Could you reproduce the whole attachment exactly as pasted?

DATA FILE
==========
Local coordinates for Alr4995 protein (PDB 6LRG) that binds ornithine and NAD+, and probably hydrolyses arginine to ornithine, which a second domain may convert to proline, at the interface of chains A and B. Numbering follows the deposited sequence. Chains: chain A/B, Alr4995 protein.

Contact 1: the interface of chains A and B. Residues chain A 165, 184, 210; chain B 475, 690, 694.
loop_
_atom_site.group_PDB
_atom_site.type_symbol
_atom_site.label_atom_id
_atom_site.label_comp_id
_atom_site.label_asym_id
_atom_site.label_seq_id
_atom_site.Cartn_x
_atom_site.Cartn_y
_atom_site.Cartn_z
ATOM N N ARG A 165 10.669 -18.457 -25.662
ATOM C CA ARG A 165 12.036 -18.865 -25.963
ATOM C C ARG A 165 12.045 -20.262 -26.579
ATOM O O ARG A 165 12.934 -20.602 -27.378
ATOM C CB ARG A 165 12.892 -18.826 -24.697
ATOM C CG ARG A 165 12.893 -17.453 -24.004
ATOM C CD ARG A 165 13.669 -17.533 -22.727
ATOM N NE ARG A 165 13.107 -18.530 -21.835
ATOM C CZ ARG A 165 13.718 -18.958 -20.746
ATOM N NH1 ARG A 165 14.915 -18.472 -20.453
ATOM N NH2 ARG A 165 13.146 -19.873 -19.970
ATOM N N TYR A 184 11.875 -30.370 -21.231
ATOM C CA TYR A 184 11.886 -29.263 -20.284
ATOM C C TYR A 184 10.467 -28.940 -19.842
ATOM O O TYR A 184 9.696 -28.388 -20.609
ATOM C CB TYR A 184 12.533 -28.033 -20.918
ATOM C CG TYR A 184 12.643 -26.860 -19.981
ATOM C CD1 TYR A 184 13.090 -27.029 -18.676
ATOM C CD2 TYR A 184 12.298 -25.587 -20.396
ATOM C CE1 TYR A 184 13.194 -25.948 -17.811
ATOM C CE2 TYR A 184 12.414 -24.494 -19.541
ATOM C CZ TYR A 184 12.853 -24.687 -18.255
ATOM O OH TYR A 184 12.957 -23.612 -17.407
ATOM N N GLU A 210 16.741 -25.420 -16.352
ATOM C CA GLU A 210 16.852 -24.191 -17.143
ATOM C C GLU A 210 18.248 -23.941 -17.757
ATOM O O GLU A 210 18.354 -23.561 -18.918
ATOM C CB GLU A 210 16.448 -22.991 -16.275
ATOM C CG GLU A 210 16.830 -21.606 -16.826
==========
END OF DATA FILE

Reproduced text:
Local coordinates for Alr4995 protein (PDB 6LRG) that binds ornithine and NAD+, and probably hydrolyses arginine to ornithine, which a second domain may convert to proline, at the interface of chains A and B. Numbering follows the deposited sequence. Chains: chain A/B, Alr4995 protein.

Contact 1: the interface of chains A and B. Residues chain A 165, 184, 210; chain B 475, 690, 694.
loop_
_atom_site.group_PDB
_atom_site.type_symbol
_atom_site.label_atom_id
_atom_site.label_comp_id
_atom_site.label_asym_id
_atom_site.label_seq_id
_atom_site.Cartn_x
_atom_site.Cartn_y
_atom_site.Cartn_z
ATOM N N ARG A 165 10.669 -18.457 -25.662
ATOM C CA ARG A 165 12.036 -18.865 -25.963
ATOM C C ARG A 165 12.045 -20.262 -26.579
ATOM O O ARG A 165 12.934 -20.602 -27.378
ATOM C CB ARG A 165 12.892 -18.826 -24.697
ATOM C CG ARG A 165 12.893 -17.453 -24.004
ATOM C CD ARG A 165 13.669 -17.533 -22.727
ATOM N NE ARG A 165 13.107 -18.530 -21.835
ATOM C CZ ARG A 165 13.718 -18.958 -20.746
ATOM N NH1 ARG A 165 14.915 -18.472 -20.453
ATOM N NH2 ARG A 165 13.146 -19.873 -19.970
ATOM N N TYR A 184 11.875 -30.370 -21.231
ATOM C CA TYR A 184 11.886 -29.263 -20.284
ATOM C C TYR A 184 10.467 -28.940 -19.842
ATOM O O TYR A 184 9.696 -28.388 -20.609
ATOM C CB TYR A 184 12.533 -28.033 -20.918
ATOM C CG TYR A 184 12.643 -26.860 -19.981
ATOM C CD1 TYR A 184 13.090 -27.029 -18.676
ATOM C CD2 TYR A 184 12.298 -25.587 -20.396
ATOM C CE1 TYR A 184 13.194 -25.948 -17.811
ATOM C CE2 TYR A 184 12.414 -24.494 -19.541
ATOM C CZ TYR A 184 12.853 -24.687 -18.255
ATOM O OH TYR A 184 12.957 -23.612 -17.407
ATOM N N GLU A 210 16.741 -25.420 -16.352
ATOM C CA GLU A 210 16.852 -24.191 -17.143
ATOM C C GLU A 210 18.248 -23.941 -17.757
ATOM O O GLU A 210 18.354 -23.561 -18.918
ATOM C CB GLU A 210 16.448 -22.991 -16.275
ATOM C CG GLU A 210 16.830 -21.606 -16.826